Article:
6.2.1Cost-benefit analysis

Policy option 1: Maintaining the status quo

Keeping the current capital treatment of NPE securitisations would continue limiting substantially the role of securitisation as a funding tool for reducing NPEs banks’ balance sheets due to comparatively high capital requirements, in particular under the SEC-IRBA and the SEC-SA.

The comparatively high capital requirements generated by the current framework make holding NPE securitisation instruments particularly capital intensive for banks, in particular in the case of senior tranches 25 .

Higher funding costs would continue translating into higher price discounts and, as a result, higher losses for the bank seeking to dispose of its non-performing loans, making securitisations particularly unattractive for EU banks to off-load NPEs from their balance sheets.

Policy option 2: Implementing a more risk sensitive capital treatment of NPEs

Under option 2 the calibration of capital requirements of NPE securitisation would be adjusted in a very simple and straightforward way. In addition, a clarification would be included that the cap provided for in Article 268 of the CRR must be calculated making use of the full net basis approach.

With regard to the adjustment to the calibration, in line with the emerging international standards, the capital requirements for NPE securitisations (defined for the purpose of capital requirements as securitisations that are backed by credit exposures with an impairment level of 90% or higher) would be amended as follows:

·senior tranches of traditional NPE securitisations with a non-refundable purchase discount equal to or above 50% of the securitised portfolio’s outstanding amount will be subject to a flat 100% risk weight;

·all other exposures to NPE securitisations, either traditional or synthetic, would be subject to the usual securitisation framework and to two specific provisions: a general 100% floor for these exposures and a ban on the use of Foundation IRB parameters in the SEC-IRBA.

With regard to the clarification to Article 268 of the CRR, in line with the EBA opinion on the regulatory treatment of NPE securitisations (‘the EBA NPE Opinion’), it would be made clear that a “full net basis calculation” should be the preferred approach for the computation of expected losses. This means that the expected losses referred to in Article 268(1) of the CRR should be netted by the amount of the relevant NPEs’ NRPPD and, in the case of the originator, any additional specific credit-risk adjustments. This would reflect the fact the NRPPD has the effect of writing off the underlying exposures’ expected losses and leaves a residual value subject to the risk that recoveries may be insufficient to repay that residual value (unexpected losses).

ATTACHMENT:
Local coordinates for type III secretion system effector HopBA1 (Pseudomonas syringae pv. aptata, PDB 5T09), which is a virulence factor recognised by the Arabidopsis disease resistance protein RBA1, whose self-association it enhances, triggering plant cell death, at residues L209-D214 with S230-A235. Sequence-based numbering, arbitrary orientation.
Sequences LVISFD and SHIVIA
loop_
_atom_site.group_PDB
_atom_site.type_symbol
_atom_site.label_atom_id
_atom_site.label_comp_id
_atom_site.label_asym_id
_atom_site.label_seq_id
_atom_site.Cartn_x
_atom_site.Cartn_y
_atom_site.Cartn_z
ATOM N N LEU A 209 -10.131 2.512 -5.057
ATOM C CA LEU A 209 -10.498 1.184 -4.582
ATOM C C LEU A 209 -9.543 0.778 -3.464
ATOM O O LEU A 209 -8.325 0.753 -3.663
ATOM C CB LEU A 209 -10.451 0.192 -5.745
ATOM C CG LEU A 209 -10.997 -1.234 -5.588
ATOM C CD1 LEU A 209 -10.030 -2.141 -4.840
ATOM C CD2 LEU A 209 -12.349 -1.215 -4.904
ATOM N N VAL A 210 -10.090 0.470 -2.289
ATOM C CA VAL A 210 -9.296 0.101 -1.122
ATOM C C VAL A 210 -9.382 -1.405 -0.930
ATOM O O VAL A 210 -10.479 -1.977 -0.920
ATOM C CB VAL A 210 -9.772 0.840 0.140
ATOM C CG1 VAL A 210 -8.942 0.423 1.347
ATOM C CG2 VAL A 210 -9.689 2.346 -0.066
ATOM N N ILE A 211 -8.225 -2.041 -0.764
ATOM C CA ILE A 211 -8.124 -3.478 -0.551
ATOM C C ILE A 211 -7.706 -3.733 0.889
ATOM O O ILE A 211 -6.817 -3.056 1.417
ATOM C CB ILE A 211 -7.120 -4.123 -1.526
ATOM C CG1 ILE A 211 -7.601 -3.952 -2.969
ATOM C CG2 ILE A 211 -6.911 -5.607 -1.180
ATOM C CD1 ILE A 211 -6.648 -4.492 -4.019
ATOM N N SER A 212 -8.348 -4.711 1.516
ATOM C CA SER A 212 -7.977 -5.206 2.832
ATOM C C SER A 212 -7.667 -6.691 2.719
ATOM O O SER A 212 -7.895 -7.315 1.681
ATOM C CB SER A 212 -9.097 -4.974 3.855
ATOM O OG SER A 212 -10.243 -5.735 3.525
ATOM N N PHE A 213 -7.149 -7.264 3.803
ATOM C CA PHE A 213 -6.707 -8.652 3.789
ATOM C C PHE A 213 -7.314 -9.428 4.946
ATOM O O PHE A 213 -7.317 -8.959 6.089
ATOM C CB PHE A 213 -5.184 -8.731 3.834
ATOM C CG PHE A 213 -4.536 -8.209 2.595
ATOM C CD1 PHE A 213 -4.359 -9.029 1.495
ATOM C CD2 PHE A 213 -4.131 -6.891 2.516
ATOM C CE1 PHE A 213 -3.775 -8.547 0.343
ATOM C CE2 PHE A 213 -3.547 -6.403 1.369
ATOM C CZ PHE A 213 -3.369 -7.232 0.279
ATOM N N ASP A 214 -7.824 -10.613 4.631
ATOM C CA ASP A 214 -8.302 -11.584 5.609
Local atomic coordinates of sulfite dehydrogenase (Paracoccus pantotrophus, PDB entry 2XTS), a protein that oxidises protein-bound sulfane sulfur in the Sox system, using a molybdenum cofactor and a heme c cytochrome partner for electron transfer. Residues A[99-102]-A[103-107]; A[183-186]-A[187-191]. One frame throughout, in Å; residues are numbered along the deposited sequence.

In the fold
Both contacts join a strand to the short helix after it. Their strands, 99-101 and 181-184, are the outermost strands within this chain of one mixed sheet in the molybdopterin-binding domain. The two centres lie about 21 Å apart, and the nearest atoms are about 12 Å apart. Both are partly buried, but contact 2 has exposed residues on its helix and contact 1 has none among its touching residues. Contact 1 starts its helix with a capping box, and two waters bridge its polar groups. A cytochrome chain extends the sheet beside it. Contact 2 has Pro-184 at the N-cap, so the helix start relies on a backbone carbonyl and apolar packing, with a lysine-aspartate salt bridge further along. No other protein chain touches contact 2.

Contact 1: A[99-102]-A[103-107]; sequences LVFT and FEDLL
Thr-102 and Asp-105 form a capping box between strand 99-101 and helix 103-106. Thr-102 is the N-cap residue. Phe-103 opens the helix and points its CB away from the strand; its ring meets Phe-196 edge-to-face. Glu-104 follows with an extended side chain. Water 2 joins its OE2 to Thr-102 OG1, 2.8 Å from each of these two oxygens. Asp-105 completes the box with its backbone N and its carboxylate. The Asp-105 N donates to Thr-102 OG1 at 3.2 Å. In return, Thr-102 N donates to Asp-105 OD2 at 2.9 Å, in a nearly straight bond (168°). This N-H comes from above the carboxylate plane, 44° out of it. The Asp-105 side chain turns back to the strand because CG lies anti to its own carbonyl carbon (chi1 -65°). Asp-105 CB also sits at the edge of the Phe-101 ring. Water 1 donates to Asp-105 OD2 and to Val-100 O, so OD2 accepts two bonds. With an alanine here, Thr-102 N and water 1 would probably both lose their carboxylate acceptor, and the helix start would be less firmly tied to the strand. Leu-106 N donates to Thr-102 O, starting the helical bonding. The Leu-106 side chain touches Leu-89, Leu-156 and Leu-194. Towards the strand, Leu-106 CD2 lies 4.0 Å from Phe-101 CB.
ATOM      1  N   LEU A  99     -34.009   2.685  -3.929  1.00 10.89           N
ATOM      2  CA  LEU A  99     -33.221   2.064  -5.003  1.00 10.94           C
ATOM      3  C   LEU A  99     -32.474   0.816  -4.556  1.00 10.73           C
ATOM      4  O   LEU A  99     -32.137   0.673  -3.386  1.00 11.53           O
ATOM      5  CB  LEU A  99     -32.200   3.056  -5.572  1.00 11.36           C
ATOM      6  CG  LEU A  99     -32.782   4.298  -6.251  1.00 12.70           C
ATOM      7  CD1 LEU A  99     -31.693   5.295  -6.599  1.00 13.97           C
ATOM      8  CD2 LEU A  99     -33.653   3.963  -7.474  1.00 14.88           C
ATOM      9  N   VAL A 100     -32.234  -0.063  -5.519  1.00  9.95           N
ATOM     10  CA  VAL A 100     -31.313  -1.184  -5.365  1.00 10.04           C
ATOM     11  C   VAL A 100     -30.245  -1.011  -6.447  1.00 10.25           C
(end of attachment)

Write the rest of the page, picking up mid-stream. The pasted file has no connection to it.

The option under discussion would enhance the coherence of the CRR securitisation framework, better reflect the actual riskiness of securitisation of NPEs and incentive banks to use this tool to free capital to support the real economy in the post COVID-19 pandemic recovery context. The proposed option would have a limited impact on the administrative burden for institutions and on the costs for them to adapt their internal operations. The limited costs would be largely offset by benefits derived in terms of capital availability and reduced funding costs.

Policy choice

Option 2 is the preferred option since it would be the one able to remove the regulatory constraints in the area of capital treatment on the use of securitisations for banks and to increase the capacity of banks to use it as an economically viable funding tool. It will help the process of reducing NPE holdings for the banking system as a whole.

6.2.2Content of the proposal

Based on the recommendations included in the EBA ‘NPE Opinion’ and the latest developments of relevant international standards, the Commission proposes to:

·Amend the Securitisation Regulation by allowing risk retention in the case of NPE portfolios based on the discounted value of the portfolio (after taking into account the non-refundable purchase price discount) and by allowing the risk retention by the servicer under certain preconditions; and